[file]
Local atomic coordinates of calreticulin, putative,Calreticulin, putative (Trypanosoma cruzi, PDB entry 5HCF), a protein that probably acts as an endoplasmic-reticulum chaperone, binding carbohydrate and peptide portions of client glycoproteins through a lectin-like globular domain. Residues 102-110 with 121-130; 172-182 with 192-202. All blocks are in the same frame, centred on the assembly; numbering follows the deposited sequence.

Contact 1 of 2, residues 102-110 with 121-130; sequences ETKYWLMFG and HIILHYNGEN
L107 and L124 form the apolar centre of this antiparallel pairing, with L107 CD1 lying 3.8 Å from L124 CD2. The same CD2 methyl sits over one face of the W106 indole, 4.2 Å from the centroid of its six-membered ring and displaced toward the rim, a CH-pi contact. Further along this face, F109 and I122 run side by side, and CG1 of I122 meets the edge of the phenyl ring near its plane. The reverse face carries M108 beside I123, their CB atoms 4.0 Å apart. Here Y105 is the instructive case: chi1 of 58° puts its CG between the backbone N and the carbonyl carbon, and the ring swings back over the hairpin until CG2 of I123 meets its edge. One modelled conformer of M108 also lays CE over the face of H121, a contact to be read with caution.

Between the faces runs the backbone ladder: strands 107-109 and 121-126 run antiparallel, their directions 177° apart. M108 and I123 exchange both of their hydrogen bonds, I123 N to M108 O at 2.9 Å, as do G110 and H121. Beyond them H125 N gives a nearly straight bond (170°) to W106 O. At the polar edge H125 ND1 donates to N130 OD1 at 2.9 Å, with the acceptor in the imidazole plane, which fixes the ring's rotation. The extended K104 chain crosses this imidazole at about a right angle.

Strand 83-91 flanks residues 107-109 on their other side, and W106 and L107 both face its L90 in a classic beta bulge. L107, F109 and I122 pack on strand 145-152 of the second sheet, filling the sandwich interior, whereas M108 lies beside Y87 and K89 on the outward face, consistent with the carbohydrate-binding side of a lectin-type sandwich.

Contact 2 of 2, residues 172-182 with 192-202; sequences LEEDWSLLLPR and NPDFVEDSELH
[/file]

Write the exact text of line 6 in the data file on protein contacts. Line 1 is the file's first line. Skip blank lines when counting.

Contact 2 of 2, residues 172-182 with 192-202; sequences LEEDWSLLLPR and NPDFVEDSELH